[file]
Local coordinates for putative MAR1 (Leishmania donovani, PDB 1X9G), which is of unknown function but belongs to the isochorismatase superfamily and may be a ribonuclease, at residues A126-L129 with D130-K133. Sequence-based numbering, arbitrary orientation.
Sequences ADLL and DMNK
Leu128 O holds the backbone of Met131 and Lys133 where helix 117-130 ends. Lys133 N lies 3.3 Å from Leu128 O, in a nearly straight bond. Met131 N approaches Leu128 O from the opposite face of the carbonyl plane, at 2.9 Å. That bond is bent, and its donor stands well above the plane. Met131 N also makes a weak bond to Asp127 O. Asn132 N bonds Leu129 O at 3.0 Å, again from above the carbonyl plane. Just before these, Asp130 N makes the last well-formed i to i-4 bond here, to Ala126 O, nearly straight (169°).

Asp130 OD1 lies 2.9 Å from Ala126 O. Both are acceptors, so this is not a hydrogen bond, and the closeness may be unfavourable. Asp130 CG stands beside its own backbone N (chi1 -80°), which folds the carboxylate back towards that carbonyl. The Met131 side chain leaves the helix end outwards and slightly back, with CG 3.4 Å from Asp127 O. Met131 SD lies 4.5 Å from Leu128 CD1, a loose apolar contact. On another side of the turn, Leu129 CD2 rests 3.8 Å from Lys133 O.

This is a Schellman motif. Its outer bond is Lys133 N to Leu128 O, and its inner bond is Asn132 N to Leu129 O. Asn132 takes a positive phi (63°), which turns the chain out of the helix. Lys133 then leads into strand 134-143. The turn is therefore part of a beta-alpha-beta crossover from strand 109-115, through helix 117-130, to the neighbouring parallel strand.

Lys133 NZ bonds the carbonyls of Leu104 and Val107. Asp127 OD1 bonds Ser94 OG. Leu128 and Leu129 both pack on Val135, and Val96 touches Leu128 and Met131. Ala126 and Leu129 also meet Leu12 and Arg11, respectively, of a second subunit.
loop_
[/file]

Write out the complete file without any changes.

Local coordinates for putative MAR1 (Leishmania donovani, PDB 1X9G), which is of unknown function but belongs to the isochorismatase superfamily and may be a ribonuclease, at residues A126-L129 with D130-K133. Sequence-based numbering, arbitrary orientation.
Sequences ADLL and DMNK
Leu128 O holds the backbone of Met131 and Lys133 where helix 117-130 ends. Lys133 N lies 3.3 Å from Leu128 O, in a nearly straight bond. Met131 N approaches Leu128 O from the opposite face of the carbonyl plane, at 2.9 Å. That bond is bent, and its donor stands well above the plane. Met131 N also makes a weak bond to Asp127 O. Asn132 N bonds Leu129 O at 3.0 Å, again from above the carbonyl plane. Just before these, Asp130 N makes the last well-formed i to i-4 bond here, to Ala126 O, nearly straight (169°).

Asp130 OD1 lies 2.9 Å from Ala126 O. Both are acceptors, so this is not a hydrogen bond, and the closeness may be unfavourable. Asp130 CG stands beside its own backbone N (chi1 -80°), which folds the carboxylate back towards that carbonyl. The Met131 side chain leaves the helix end outwards and slightly back, with CG 3.4 Å from Asp127 O. Met131 SD lies 4.5 Å from Leu128 CD1, a loose apolar contact. On another side of the turn, Leu129 CD2 rests 3.8 Å from Lys133 O.

This is a Schellman motif. Its outer bond is Lys133 N to Leu128 O, and its inner bond is Asn132 N to Leu129 O. Asn132 takes a positive phi (63°), which turns the chain out of the helix. Lys133 then leads into strand 134-143. The turn is therefore part of a beta-alpha-beta crossover from strand 109-115, through helix 117-130, to the neighbouring parallel strand.

Lys133 NZ bonds the carbonyls of Leu104 and Val107. Asp127 OD1 bonds Ser94 OG. Leu128 and Leu129 both pack on Val135, and Val96 touches Leu128 and Met131. Ala126 and Leu129 also meet Leu12 and Arg11, respectively, of a second subunit.
loop_